Tag Archives | Joscelyn Godwin
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Godwin begins the interview describing his background as a professor of musicology and his specialization in analysis of the Western esoteric tradition. From a young age, taboo subjects fascinated him, inevitably leading to an interest in esotericism. Next, he describes how he co-wrote The Forbidden Book with novelist Guido Mina di Sospiro over the course of several years as a way to explore his creative urges and as a challenging departure from non-fiction books, for which he is so well known. The Forbidden Book explores themes of magick, alchemy, and symbolism juxtaposed with political extremism and violence. In addition, the novel is based upon a real “forbidden book” – Il mondo magico de gli heroi (the magickal world of the hero), an seventeenth-century Italian text by Cesare Della Riviera.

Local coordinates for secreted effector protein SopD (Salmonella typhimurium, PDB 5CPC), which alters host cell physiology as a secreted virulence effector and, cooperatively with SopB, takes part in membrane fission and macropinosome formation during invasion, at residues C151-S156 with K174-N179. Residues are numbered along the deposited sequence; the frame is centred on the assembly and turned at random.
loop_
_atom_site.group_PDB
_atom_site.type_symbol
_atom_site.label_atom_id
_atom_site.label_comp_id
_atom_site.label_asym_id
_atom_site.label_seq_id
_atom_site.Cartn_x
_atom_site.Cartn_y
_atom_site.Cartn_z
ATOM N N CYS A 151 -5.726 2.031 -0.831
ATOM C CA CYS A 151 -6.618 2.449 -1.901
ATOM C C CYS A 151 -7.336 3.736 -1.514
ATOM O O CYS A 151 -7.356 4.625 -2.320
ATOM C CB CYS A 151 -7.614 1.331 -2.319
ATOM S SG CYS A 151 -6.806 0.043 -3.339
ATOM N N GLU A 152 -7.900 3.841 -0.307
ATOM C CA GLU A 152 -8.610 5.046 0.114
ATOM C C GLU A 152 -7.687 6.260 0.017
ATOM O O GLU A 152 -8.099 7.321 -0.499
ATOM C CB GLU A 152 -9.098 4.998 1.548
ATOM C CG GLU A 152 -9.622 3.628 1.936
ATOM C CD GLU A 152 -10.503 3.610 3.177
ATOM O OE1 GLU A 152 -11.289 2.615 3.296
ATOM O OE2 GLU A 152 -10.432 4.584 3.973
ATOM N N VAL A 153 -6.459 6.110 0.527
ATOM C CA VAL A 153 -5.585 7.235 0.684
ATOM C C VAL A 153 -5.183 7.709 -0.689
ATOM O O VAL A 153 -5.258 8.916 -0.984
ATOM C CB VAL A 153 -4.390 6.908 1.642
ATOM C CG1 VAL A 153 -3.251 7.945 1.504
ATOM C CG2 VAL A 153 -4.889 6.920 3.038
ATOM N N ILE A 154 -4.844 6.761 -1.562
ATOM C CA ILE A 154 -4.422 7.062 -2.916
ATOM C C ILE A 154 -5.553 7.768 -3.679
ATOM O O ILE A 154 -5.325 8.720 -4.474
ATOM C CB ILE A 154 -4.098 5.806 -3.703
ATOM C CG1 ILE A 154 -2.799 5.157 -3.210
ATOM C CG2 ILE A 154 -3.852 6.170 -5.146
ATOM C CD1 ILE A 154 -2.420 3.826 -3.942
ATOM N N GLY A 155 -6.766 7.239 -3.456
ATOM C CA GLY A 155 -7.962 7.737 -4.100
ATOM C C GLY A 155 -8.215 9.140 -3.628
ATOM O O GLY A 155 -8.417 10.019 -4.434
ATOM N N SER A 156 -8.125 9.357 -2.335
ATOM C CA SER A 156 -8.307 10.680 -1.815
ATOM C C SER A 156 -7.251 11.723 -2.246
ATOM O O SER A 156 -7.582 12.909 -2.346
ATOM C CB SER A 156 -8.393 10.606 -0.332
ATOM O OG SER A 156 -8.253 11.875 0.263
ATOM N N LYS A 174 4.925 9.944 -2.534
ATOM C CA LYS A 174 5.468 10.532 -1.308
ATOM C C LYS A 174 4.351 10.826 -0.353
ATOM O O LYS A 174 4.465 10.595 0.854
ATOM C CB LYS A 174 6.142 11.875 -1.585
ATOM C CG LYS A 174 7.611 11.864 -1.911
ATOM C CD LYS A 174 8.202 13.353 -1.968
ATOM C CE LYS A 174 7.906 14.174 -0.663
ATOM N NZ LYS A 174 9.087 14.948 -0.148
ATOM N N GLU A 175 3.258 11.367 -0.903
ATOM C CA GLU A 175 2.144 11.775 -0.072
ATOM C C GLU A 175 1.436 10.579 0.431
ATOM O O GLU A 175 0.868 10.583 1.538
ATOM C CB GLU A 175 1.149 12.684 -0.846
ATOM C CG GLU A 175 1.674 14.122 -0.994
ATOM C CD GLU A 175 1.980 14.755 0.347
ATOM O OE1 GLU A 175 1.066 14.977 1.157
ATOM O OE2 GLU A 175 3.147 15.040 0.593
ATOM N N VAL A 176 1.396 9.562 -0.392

David Metcalfe provides a thorough look at Joscelyn Godwin’s Atlantis and the Cycles of Time: Prophecies, Traditions, and Occult Revelations:
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Existing in the liminal spaces of the cultural narrative Atlantis has been a magnet for alternative theories of history and a tool for those looking for a vision of unity in the evolutionary development of human culture. With the solidification of allegory during the Enlightenment Atlantis provided the perfect mythic capstone for rationalists in a quest for historical accuracy in their explorations of the possibilities of a perennial culture.
From the 17th century inquiries of Athanasius Kircher to the publication of Ignatius Donnelly’s Atlantis: The Antediluvian World in 1882, the empirical search for Atlantis has provided an impetus for archaeological speculation on the unification of cultures across the globe. Where present facts show disunity, the idea of an advanced and far reaching civilization in prehistory gave momentum for theorists to develop complex models of cultural evolution using Atlantean civilization as the missing link.